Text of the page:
Injustice: Hasn’t Christianity Been an Instrument for Oppression? – Gospel in Life
Sermon

Injustice: Hasn’t Christianity Been an Instrument for Oppression?

Tim Keller |  October 15, 2006

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Topics:
  • Objections to Christianity
Duration:
37:53
Scripture:
James 2:1-17
SKU:
RS 192-4

Overview

We’re in a series taking the things that people in our culture (especially in New York City) are troubled by with regard to Christianity. This time, the objection could be put like this. The Christian church has a long history of oppression, and people acting in the name of Jesus Christ have engaged in systemic, economic, and cultural oppression of various races and classes. Therefore, the beliefs of Christianity are not credible and we shouldn’t believe them.

What do we say to this? Here’s three things we can learn from the book of James that address the problem. First, the passage will teach us the biblical God actually chooses the poor and the oppressed. Secondly, anyone with a true spiritual connection to that God inevitably does the same. Thirdly, we will learn how we can make that connection.

James 2:1–17

Christianity has sometimes failed to treat the poor fairly, which is worrying. James’ teachings in the Bible tell us three things to combat this: God has a special place in His heart for the poor and suffering, those who have a real relationship with God should also care for the poor, and it shows how to live out our faith in our actions. These ideas recognize past mistakes but offer a biblical way to address them.

1. The Bible’s God has a soft spot for the poor and suffering

James tells us not to treat rich people better than poor ones. He reminds us that God often uses the humble to teach powerful lessons. This is clear when we see the growth of Christianity among the poor in places like Latin America, where it has brought hope and challenged other ideologies. The Christian message gives the poor worth and purpose, contrasting with those who ignore God and only care about themselves. This makes us question whether the church’s past mistakes should cause us to doubt its teachings.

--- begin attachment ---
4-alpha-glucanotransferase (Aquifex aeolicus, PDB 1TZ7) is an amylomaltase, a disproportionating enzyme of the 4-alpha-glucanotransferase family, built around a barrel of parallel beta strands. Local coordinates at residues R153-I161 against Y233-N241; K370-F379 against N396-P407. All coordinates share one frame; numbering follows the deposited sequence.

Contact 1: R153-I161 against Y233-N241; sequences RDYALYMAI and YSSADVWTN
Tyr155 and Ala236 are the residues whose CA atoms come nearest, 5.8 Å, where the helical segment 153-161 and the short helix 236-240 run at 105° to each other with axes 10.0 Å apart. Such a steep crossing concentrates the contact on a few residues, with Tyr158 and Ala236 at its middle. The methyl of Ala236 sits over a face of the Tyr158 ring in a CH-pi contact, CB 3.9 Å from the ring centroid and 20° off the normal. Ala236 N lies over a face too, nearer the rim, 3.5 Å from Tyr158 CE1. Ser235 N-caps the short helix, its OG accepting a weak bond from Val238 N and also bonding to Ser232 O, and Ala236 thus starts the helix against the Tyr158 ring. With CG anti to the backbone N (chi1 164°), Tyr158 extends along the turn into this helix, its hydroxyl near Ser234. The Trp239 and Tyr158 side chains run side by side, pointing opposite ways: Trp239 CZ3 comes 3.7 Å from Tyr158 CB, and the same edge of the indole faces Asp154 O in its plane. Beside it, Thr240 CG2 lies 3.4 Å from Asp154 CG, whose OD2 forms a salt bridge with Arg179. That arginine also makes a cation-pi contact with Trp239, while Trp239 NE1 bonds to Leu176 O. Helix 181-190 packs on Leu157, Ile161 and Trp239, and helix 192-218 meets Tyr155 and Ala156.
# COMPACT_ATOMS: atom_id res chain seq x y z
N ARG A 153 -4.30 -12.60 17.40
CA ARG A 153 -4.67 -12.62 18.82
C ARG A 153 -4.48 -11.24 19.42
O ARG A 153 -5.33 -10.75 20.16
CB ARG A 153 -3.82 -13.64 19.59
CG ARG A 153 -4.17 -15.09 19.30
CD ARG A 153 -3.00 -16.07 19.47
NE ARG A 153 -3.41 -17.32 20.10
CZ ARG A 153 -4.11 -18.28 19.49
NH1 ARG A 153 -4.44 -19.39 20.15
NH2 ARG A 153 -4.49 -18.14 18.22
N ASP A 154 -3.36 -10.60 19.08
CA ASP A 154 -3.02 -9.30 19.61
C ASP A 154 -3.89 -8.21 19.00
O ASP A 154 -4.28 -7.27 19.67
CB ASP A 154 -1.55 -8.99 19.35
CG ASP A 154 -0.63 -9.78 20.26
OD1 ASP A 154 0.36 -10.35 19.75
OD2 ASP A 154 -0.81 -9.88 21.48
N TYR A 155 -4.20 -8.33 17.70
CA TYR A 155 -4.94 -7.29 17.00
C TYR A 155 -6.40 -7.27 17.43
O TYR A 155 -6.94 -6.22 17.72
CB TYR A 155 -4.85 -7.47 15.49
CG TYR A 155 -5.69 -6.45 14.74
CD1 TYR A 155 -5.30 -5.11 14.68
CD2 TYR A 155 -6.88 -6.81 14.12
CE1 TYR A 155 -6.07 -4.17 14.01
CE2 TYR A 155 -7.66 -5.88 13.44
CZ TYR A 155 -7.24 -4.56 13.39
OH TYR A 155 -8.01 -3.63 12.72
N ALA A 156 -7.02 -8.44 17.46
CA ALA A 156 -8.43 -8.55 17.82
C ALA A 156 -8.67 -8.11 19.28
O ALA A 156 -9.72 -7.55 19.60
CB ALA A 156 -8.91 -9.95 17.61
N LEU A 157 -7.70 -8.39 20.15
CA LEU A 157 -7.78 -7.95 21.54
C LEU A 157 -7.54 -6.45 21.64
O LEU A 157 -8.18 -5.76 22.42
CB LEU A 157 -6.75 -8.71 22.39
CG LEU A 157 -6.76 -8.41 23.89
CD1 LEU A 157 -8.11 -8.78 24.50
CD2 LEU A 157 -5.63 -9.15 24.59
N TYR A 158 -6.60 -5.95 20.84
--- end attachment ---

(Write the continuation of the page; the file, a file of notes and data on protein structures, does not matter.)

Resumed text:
2. If you really know God, you’ll act like Him

While Christianity says faith is key for being saved, it also shows the importance of doing good, like helping the poor. Being saved is a strange idea because it means we’re both sinners and righteous, accepted by God. This isn’t because we’re good enough, but because of Jesus’ kindness. This should change how we see ourselves and others. Our faith should make us humble, kind, and merciful, challenging what society often values. Martin Luther King Jr. showed this when he fought against racial injustice.

3. How to get this connection to God

Recognizing Jesus as the ultimate treasure frees us from caring too much about superficial things like popularity. Jesus, though He was perfectly wonderful, gave up everything, even his dignity, to take on our sins and give us His righteousness. His selfless act doesn’t care about surface beauty, and it heals our hurts and inspires us to act selflessly for others.

February Book Offer

Put Your Hope Not in Lesser gods, But in the One True God

In his book Counterfeit Gods, Tim Keller shows us how a proper understanding of the Bible reveals the truth about societal ideals and our own hearts — and that there is only one God who can wholly satisfy our cravings and fulfill our hopes.

February Book Offer

Put Your Hope Not in Lesser gods, But in the One True God

In his book Counterfeit Gods, Tim Keller shows us how a proper understanding of the Bible reveals the truth about societal ideals and our own hearts — and that there is only one God who can wholly satisfy our cravings and fulfill our hopes.